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It has been said that General John Buford’s brave hold at the start of the Battle of Gettysburg may very well have saved the Union in those fateful days of July 1863. Indeed, it was he who came first to the scene at Gettysburg, Pennsylvania, and he who skillfully eyed the land and realized that the Union had to retain the strong high ground at Cemetery Ridge in the face of oncoming Confederate forces from the northwest. Without infantry and clearly outnumbered, Buford had to think strategically to keep the cemetery ground; he needed to stop the advance of the Rebel brigade long enough for the infantry from General John Reynolds to catch up with him and secure Cemetery Ridge. Buford needed to buy time. He accomplished this by positioning buffer defenses along Herr, McPherson, and Seminary Ridges northwest and west of Gettysburg, far northwest of Cemetery Ridge. These hillsides were exceptional locations for this buffering action, and when the Confederates charged, he fell back in portions, slowly along the northern ridges. Before his retreating forces reached Cemetery Ridge, Reynolds had arrived with his fresh forces. The reinforcements kept the ridge and the Army of the Potomac secured itself into that strong high point. In the crucial days following, the importance of this ridge became clear: Here, the Union held itself against Confederate attacks like Pickett’s Charge. For the whole of the Battle of Gettysburg, the Union was not ousted from this position. Days before, Buford had known the difficulty there would be to dislodge an army from Cemetery Ridge. He lost many men, but the sacrifice was worthwhile: In his words, “A heavy task was before us; we were equal to it, and shall all remember with pride that at Gettysburg we did our country much service” (qtd. in Wittenberg, 1994).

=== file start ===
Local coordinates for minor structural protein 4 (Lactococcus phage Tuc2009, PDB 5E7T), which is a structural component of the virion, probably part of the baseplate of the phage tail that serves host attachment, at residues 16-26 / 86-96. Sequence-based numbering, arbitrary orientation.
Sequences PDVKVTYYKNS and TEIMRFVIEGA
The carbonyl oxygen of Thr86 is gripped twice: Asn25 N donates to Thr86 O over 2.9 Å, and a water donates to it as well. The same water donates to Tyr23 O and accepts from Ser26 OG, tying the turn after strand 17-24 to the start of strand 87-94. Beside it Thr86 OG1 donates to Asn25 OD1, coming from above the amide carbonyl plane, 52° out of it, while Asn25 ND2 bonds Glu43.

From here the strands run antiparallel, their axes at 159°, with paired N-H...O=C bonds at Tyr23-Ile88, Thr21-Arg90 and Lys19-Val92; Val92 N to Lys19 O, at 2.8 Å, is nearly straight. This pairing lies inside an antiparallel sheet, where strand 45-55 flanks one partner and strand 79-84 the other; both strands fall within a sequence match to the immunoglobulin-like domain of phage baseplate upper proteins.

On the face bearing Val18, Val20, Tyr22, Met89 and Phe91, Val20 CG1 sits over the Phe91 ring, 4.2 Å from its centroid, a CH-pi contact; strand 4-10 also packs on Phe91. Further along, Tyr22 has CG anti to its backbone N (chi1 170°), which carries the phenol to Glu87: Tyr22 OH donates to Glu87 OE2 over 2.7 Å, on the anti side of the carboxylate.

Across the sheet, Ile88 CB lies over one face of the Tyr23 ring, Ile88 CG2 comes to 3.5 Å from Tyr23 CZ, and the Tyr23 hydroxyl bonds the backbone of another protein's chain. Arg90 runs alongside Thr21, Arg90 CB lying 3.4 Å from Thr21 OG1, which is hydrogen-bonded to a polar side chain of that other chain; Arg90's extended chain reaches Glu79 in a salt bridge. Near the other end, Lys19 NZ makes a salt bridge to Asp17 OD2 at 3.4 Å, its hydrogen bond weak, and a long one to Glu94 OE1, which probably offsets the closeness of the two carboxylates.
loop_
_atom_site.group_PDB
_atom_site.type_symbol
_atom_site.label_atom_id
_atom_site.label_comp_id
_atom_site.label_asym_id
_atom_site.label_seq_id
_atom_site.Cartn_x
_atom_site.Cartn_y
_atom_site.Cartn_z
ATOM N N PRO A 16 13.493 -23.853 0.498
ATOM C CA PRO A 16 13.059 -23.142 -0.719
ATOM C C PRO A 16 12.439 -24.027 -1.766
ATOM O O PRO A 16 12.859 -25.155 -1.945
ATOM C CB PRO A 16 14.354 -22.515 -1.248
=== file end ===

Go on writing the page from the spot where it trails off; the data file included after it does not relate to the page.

Buford on the Chambersburg Pike


Chadwick, R. (n.d.) Brigadier general John Buford. Retrieved from http://www.brotherswar.com/Gettysburg-1b.htm
Shaara, M. (2004). The killer angels. New York, NY: Modern Library. (Original work published 1974)
Wittenberg, E. (1994, July). John Buford and the Gettysburg campaign. Gettysburg Magazine, 11(6). Retrieved from http://www.gdg.org/Research/People/Buford/wittidx.html

The previous entry is a part of a series of Gettysburg posts recounting Michael Shaara’s The Killer Angels and the actual battle of Gettysburg, July 1-3, 1863. The complete list of entries can be found at the page The Killer Angels.